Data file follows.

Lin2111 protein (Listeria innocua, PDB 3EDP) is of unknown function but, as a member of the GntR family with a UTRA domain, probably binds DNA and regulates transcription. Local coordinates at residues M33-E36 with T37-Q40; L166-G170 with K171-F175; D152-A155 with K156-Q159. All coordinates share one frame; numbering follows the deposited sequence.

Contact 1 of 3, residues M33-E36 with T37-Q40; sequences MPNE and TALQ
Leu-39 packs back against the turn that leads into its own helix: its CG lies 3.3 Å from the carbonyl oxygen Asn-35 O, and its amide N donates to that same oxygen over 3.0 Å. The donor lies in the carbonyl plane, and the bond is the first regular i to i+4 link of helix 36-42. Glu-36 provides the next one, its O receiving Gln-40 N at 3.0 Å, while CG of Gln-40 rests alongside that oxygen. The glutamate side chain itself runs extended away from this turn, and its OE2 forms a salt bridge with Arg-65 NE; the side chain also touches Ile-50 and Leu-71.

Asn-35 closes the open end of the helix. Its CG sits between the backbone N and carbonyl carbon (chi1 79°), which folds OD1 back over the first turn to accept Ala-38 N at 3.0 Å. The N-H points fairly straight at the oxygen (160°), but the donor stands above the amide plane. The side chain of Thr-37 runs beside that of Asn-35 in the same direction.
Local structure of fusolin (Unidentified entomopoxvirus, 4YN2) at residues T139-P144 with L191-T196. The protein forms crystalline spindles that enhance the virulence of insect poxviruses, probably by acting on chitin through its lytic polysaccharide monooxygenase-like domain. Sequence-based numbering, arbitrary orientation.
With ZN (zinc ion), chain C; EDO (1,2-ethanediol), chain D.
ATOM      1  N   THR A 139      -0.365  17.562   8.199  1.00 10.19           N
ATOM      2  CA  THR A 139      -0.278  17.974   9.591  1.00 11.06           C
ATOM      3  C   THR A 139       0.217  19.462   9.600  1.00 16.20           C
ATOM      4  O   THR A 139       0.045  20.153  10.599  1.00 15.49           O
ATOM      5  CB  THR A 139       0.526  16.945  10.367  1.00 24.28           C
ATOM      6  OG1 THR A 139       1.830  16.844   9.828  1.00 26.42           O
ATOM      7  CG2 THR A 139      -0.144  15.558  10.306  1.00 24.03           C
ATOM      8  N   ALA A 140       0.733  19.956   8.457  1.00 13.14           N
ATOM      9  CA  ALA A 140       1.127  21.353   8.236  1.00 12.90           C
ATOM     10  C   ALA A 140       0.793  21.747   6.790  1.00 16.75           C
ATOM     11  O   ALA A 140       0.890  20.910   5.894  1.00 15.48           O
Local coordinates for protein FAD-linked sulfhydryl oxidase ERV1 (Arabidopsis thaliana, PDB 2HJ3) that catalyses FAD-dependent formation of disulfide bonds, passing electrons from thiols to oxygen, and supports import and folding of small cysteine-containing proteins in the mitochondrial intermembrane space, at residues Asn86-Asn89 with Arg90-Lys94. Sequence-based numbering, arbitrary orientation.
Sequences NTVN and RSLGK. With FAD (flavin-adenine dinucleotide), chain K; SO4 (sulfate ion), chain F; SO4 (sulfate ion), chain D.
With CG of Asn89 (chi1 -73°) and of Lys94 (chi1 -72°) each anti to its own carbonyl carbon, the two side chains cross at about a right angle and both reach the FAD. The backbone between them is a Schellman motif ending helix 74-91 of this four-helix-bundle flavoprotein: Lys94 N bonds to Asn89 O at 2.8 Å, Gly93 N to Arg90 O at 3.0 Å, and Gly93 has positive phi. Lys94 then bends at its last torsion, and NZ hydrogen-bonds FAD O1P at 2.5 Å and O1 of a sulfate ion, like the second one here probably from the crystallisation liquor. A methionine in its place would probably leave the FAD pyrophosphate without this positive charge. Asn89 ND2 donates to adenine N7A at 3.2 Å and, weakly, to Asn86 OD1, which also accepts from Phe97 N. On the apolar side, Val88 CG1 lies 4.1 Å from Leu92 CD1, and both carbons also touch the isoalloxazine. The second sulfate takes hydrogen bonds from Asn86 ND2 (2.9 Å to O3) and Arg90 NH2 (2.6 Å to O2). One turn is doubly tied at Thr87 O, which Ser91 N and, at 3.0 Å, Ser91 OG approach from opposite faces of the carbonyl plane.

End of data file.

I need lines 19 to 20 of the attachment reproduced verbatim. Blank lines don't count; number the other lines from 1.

Sequences NTVN and RSLGK. With FAD (flavin-adenine dinucleotide), chain K; SO4 (sulfate ion), chain F; SO4 (sulfate ion), chain D.
With CG of Asn89 (chi1 -73°) and of Lys94 (chi1 -72°) each anti to its own carbonyl carbon, the two side chains cross at about a right angle and both reach the FAD. The backbone between them is a Schellman motif ending helix 74-91 of this four-helix-bundle flavoprotein: Lys94 N bonds to Asn89 O at 2.8 Å, Gly93 N to Arg90 O at 3.0 Å, and Gly93 has positive phi. Lys94 then bends at its last torsion, and NZ hydrogen-bonds FAD O1P at 2.5 Å and O1 of a sulfate ion, like the second one here probably from the crystallisation liquor. A methionine in its place would probably leave the FAD pyrophosphate without this positive charge. Asn89 ND2 donates to adenine N7A at 3.2 Å and, weakly, to Asn86 OD1, which also accepts from Phe97 N. On the apolar side, Val88 CG1 lies 4.1 Å from Leu92 CD1, and both carbons also touch the isoalloxazine. The second sulfate takes hydrogen bonds from Asn86 ND2 (2.9 Å to O3) and Arg90 NH2 (2.6 Å to O2). One turn is doubly tied at Thr87 O, which Ser91 N and, at 3.0 Å, Ser91 OG approach from opposite faces of the carbonyl plane.